Overcoming issues of confusion about the concepts that Betacize Christian Men.
Targeted Audience: Pastors, Elders, Counselors, Mentors, and Christian Brothers
Theme: Masculine Authority and Responsibility
Author’s Note: Although this post does not address Gnosticism as a stand-alone post, it was inspired through, and could be included in, the series on Gnosticism.
Length: 2,400 words
Reading Time: 13 minutes
In recent years it has been observed that the modern church is a de facto Beta factory. The most obvious reason for this, to most who frequent here, is the feminization of the church and the relegation of male authority to observer status. It bears repeating that this repels men with any sense of masculine identity while retaining passive Beta and Delta types. This is also one of the main reasons why the modern churchian franchise is so devoid of male leadership.
Another outstanding reason for the demise of Christian masculinity is the deluge of poor teaching which neglects explaining the contextual application to the audiences, and the outright false teaching that reached its critical momentum of popularity in the 1980s and has continued to the present day, thereby displacing a solid understanding of Scripture for more than a generation.
Worst of all are the odd, cartoonish, and effete notions of masculinity that have crept into the church and have somehow earned popular approval through romantically charming, subtly inverted interpretations of scripture. The task of uncovering all these false notions, which are precisely Gnostic in nature, has been a regular topic of discussion within the Christian Manosphere.
Part of all this confusion arises from the fact that there are many Christian teachings which apparently have the effect of domesticating men. This post examines one such idea that is central to Christian doctrine which I believe is largely responsible for this phenomenon. It concerns the Biblical idea of “dying to self“.
Written for the benefit of other men who have struggled with the same issue, this post recounts my personal experience dealing with a false conceptualization of this idea, how this held me back in both my spiritual growth and my personal development, and what I have learned from this experience.
A Damningly False Assessment of the Self
In Christian circles, we often hear about how “pride goes before a fall” (Proverbs 16:18), and egotism leads one astray. I’ve heard this time and again in all my years of church attendance. However, there was never any distinction made that it is the Bad@ss Chads who need to rein in their ego, whereas less confident men should develop their ego. I never apprehended this contextual nuance, even after reading the entire Bible as a youth. So I naturally came to the comprehensive conclusion that another oft repeated phrase, “dying to self” (Romans 6:11; Philippians 1:21) refers to getting rid of pride, and killing the ego. IOW, don’t be a Chad!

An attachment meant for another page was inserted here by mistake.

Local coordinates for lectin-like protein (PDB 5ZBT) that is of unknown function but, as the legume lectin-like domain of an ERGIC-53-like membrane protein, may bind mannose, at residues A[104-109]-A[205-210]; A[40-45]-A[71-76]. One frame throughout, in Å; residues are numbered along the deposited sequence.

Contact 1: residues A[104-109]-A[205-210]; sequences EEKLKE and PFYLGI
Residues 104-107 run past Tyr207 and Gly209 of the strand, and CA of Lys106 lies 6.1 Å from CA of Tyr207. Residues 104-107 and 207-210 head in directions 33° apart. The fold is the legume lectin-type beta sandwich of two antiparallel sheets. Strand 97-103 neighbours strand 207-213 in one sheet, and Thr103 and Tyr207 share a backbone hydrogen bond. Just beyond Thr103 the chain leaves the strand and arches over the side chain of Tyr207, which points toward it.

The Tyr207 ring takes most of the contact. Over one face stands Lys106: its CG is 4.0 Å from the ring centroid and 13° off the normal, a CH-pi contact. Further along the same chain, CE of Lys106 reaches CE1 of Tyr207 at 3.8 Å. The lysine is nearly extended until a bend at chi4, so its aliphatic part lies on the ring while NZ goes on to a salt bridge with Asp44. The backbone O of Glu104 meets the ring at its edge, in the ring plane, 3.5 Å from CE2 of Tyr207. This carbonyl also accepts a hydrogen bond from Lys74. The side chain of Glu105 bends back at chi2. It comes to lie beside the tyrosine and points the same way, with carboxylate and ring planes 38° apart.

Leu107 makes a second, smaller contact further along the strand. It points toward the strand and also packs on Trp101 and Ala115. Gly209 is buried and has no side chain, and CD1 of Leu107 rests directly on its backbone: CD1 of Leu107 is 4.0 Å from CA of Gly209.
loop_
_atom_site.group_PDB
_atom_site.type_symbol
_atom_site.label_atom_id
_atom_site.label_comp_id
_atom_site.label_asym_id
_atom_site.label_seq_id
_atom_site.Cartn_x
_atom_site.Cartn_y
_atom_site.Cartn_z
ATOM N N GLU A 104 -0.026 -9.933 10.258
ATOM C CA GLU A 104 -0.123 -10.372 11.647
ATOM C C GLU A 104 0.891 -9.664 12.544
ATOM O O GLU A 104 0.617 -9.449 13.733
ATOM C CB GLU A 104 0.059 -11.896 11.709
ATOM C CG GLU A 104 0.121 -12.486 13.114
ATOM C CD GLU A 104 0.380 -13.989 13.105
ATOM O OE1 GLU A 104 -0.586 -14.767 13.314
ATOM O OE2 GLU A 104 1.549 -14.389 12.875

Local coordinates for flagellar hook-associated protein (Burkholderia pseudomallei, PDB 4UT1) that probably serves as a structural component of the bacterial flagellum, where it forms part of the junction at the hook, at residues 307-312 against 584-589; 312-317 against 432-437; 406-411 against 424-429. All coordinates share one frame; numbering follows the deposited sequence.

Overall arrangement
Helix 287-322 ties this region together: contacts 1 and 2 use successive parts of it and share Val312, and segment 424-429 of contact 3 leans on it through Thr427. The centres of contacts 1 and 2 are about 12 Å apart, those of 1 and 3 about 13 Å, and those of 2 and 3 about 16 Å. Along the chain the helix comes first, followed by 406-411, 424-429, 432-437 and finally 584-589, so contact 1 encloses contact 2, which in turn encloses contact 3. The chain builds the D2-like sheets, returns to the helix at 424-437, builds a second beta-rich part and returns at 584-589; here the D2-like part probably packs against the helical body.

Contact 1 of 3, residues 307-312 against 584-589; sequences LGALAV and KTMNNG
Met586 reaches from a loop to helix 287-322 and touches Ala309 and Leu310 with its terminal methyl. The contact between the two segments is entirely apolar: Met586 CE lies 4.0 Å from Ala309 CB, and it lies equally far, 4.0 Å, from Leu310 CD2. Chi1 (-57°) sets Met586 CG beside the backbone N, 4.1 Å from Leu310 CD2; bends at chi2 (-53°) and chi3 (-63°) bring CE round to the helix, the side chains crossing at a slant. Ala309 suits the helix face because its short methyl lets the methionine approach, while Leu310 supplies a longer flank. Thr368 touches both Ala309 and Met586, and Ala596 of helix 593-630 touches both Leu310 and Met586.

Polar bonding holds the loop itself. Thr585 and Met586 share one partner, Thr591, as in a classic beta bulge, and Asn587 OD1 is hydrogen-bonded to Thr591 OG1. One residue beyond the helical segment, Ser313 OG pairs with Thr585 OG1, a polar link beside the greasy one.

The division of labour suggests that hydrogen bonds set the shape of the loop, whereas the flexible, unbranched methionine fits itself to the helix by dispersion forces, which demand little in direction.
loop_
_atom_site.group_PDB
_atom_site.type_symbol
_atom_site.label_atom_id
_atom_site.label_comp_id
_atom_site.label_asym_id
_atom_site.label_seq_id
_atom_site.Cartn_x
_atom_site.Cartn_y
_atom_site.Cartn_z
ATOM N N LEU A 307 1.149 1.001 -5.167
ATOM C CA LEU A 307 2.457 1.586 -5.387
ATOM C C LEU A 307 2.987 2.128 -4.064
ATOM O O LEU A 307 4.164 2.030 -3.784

And that is exactly what I did. Because I believed that the ego was part of the “old self” that needed to die (Ephesians 4:21-24), I killed my ego as a general habit until I had no ego at all. Likewise, I sacrificed all desire until I didn’t even know what I desired (Romans 13:13-14). I made altruism my main focus in dealing with others (Matthew 7:12; Luke 6:31; 1 John 3:17-18). I was always introspective and non-judgmental to others, suspecting that I might have bad motivations (Matthew 7:3-5, Luke 6:37-42). I gave no consideration to what others thought of me (Matthew 6:1-34, Galatians 1:10), and simply followed my conscience.
While all this seems rather pious and holy on the surface, later in life I would learn that this approach is essentially a subtle denial of my sinful nature, as in denying that I have one, or that I can manage it myself; not in the more correct sense of denying it from having an omnipotent rule over my life. This is another crucial distinction that I missed somehow.
The byproduct/effect of this approach is that I became crippled by self-consciousness and unaware of my own nature. It also killed all my joy and discernment. It prevented authentic social connections, to the point that others couldn’t understand me. They just saw that I had no ego, and they concluded that I was a bad guy. This was really frustrating to me because people often assumed that I was bad — even people I had gone to church with for years — not because I had done anything wrong, but just because I was cynical, distrustful, ego-less, and brashly inconsiderate when confronted with anything that violated my conscience. While in college, I asked my pastor about this, and he told me that it’s because “no one knows who you are.” He gave me a book about Meyers-Briggs personality types and told me to read it so that I could better relate to others. This did help me greatly, but it didn’t get to the core of my problem.